A member of the ballclub's 1969 World Series squad, Derrel "Bud" Harrelson was a steady fixture in the New York Mets infield for thirteen seasons from 1965 to 1978. Bud Harrelson was a light hitter but possessed a slick glove and made a name for himself based on his fielding ability. A career .236 hitter, Harrelson was nominated for the National League MVP award in 1970 and won a Gold Glove in 1971. Not coincidentally, these were the two seasons that he was chosen to represent the league at the mid-summer classic, the MLB All-Star game.
The 1970 All-Star Game was held in Cincinnati, with the National League riding a seven-game win streak dating back to 1963. Harrelson joined manager Gil Hodges and Tom Seaver, who was named the starting pitcher by Hodges, as the three Mets representatives in the game. Although not a starter, Harrelson got into the ballgame in the seventh inning, coming in as a fielding replacement for starter Don Kessinger of the Chicago Cubs, in what was then a 2-0 American League lead.
Harrelson singled and later scored in the bottom of the seventh on a Willie McCovey double play ball to get the NL on the board going into the ninth. The AL extended their lead to 4-1 on a Brooks Robinson two-RBI triple, threatening the NL's long standing win streak. After Dick Dietz homered to lead off the home half of the ninth, Harrelson kept the NL hot, singling and later scoring on a McCovey base knock. The NL would tie the game on a Roberto Clemente sacrifice fly that scored Joe Morgan and sent the game into extra innings.
In his final at bat in the eleventh, Harrelson flew out to center fielder Amos Otis, finishing two-for-three with two runs scored. The National League went on to win the game in the bottom of the twelfth on perhaps the most controversial play in All-Star Game history. On a Jim Hickman to center, Pete Rose barreled around third and headed for home, blasting through catcher Ray Fosse and scoring the winning run. Fosse was injured on the play and never the same after that collision and Rose caught a great deal of criticism for going "too hard" in an exhibition game. Nevertheless, the NL extended their winning streak to eight years with a twelve inning, 5-4 victory.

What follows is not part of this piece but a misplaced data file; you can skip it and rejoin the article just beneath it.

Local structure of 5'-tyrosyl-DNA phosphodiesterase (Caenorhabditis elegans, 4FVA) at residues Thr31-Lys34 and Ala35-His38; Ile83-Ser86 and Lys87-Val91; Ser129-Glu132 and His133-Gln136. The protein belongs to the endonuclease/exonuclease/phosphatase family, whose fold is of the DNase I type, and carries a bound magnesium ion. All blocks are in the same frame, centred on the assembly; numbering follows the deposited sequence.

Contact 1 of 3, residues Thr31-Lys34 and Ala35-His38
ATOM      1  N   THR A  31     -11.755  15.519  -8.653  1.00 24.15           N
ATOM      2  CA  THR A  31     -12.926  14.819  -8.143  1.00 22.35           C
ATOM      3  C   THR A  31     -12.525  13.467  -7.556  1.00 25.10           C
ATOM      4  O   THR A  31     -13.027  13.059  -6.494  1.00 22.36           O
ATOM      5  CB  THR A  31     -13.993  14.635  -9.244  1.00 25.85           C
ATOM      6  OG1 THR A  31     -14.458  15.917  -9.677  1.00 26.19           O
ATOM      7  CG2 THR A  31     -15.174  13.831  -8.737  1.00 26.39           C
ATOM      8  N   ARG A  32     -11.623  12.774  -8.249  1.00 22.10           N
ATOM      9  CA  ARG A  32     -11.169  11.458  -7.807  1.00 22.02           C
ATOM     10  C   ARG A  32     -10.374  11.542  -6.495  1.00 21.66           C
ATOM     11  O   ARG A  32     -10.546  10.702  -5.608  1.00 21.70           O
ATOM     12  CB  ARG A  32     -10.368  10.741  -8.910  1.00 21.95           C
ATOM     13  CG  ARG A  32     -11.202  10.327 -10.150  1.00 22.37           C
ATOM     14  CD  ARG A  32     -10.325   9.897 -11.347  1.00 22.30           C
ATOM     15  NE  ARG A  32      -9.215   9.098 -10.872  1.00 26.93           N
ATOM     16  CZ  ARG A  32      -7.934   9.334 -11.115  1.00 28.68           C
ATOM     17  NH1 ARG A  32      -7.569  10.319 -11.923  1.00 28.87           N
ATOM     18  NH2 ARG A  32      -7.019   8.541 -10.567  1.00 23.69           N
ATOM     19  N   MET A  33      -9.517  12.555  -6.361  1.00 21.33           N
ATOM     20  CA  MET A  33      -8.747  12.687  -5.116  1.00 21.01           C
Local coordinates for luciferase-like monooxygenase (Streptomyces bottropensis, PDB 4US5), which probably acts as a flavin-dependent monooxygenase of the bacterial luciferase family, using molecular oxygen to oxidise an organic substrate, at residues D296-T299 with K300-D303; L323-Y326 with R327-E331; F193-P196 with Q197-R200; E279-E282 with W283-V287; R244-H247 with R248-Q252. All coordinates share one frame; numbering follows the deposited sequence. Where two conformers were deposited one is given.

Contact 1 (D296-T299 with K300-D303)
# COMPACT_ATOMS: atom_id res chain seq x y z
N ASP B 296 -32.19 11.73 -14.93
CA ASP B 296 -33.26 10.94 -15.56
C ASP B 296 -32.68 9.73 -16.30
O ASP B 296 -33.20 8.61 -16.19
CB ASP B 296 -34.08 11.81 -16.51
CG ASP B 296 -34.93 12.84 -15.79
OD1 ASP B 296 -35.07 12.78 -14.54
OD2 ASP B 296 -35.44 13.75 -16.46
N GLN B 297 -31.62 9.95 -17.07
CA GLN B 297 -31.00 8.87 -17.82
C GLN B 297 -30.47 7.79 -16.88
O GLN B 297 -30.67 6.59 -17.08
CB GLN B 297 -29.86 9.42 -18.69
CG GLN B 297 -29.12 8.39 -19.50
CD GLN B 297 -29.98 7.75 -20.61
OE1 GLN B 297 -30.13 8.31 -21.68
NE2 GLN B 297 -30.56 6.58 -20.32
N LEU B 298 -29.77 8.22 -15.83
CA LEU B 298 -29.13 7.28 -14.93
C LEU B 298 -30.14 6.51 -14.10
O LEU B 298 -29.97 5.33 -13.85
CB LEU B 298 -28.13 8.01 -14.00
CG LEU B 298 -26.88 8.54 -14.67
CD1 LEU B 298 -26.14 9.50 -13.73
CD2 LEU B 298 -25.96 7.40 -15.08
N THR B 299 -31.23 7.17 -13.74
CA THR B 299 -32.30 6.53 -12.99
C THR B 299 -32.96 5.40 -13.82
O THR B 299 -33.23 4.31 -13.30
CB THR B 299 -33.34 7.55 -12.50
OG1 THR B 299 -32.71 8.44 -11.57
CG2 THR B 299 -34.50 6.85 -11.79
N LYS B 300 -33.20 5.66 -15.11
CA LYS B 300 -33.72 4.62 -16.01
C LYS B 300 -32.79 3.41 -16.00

The All-Star Game shifted to Detroit for the 1971 installment, as Tiger Stadium played host to the leagues best. This time, Harrelson was named the NL's starting shortstop but would go 0-for-2 before being replaced by the same player he replaced the year before, Don Kessinger. The American League went on to win the game 6-4, ending their eight year drought. It would be the last All-Star appearance for Harrelson, who would play in the majors until 1980, when he retired after 1,533 games and 1,120 hits.Tags: All-Star, Baseball, Bud Harrelson, Gil Hodges, MLB, New York, New York Mets, Pete Rose, Ray Fosse, Tom Seaver, Willie McCovey